Liminal Time (or, How I Learned to Love Limbo)

The altar at our Winter Solstice gathering

The altar at our Winter Solstice gathering

No one enjoys being in limbo: knowing that you need to move but having trouble finding the right place; waiting to hear back about a job and not knowing what to do in the meantime; that awkward time between the holidays and heading back to work. These times feel unsettled, uneasy, and uncertain.

Farming is a career that has a built-in limbo every year. It begins in December and persists in various forms until late March. December is very much the peak, as the previous season ends around Thanksgiving and the next season doesn't officially begin until January.

 As an herb grower, my outdoor activity winds down in late November, when all the pruning and winterizing is done. After working outside for weeks in frigid temperatures, I am eager to rest. December is a time that I dream about all year: I imagine sipping hot bevs on the couch,  reading novels, sleeping in, and visiting the friends I haven't seen for months. A restful December is what weary farmers look forward to all season. 

At the same time, the "off season" can be difficult. Less structure makes me feel less productive. I know this is the moment to be getting tasks done before the next season starts, but now I can't think of what they are, or it's too cold and equipment isn't working. Or the day seems to disappear just as I've gotten that project started. My body is happy to start the day later, but my mind doesn't always agree. Too bad -- it's my body that pulls me out of bed in the morning. I start planning for next season, but slowly. By the end of the month, I feel eager to have a routine again. I feel caught between the natural urge to be restful at this time of year and the "productive" urge to use the slow season to get caught up. The pattern is familiar by now -- it's been the same every year since I became a full-time farmer. 

This year's December limbo has been even more pronounced for me, as I'm getting ready to fully open Locust Light at the new Gravity Hill location. It's been, well, in limbo for about a year now as I've worked to get the perennial gardens established.  As the pruning was wrapping up and the temperatures dropped, I knew I would have to take on a more balanced mindset this year to get through the in-between time as gracefully as possible. 

Remnants of a magical evening

Remnants of a magical evening

As an herbalist, I think about "in between" spaces often: it is in the "in between" spaces where most herbs thrive. These spaces, where one landscape melds into the next, are rich swaths of biodiversity, and many species of plants, insects, fungi, microbes, and animals are happy there. This is both beautifully symbolic and factually true. Beings thrive in spaces where one area transitions to another. In poetic language, these spaces are called "liminal spaces." They are seen as the threshold of transformation.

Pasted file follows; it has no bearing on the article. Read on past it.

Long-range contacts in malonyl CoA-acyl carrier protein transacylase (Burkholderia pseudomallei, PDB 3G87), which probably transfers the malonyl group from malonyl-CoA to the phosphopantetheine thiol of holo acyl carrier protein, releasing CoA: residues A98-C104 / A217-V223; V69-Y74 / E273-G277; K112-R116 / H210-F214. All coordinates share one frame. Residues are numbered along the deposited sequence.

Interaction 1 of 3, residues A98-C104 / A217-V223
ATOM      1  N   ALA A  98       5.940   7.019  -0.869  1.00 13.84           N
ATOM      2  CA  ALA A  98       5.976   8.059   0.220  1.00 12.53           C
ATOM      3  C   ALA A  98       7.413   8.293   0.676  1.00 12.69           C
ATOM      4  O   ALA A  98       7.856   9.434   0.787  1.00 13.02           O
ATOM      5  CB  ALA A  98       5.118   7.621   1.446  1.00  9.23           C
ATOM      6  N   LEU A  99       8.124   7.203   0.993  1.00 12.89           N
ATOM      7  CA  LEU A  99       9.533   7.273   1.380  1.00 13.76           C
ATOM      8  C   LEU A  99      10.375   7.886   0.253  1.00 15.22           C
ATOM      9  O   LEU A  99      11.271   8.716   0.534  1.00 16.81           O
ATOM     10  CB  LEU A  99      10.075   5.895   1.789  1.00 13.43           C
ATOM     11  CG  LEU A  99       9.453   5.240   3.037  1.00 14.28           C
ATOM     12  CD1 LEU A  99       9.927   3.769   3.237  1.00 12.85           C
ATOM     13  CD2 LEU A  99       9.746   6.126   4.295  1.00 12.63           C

This year, instead of being suspended in an uncomfortable limbo, I decided to view December as liminal time, an extended period of transformation between the end of one season and the beginning of the other. I would not view this month through the lens of what it lacked (structure and routine); instead, I would focus on the unique magic that December has to offer. It is in the midst of liminal space, and liminal time, that true transformation can occur

Amid the struggle to wake up early enough, I reflected on how lucky I am that I don't have to rise before dawn in the winter. I felt the pull of the inward spiral as the days shortened toward Solstice, and I reflected on both the blessings and difficult lessons of this year.  I allowed myself to retire earlier, and was thus able to focus better while I was working. I somewhat quieted the voice in my head that was screaming to be more productive. I read novels. I prepared for family time. I felt grateful.

On the Winter Solstice, I fulfilled a long-held wish of spending the entire day as a Day of Worship. I spent the morning in a long yoga practice, and through the afternoon I mindfully tidied and cleared my home for the evening's ritual. My boyfriend fixed some broken light fixtures (necessary, yet meaningful), and then, after dark, my loving community arrived to join in sacred ceremony. We reflected on the year past, set intentions for the year ahead, journeyed, journalled, and gave healing energy work to each other. We embraced December. It was perfect. 

Dried seed pods celebrate winter's beauty: the potential held within stillness.

Dried seed pods celebrate winter's beauty: the potential held within stillness.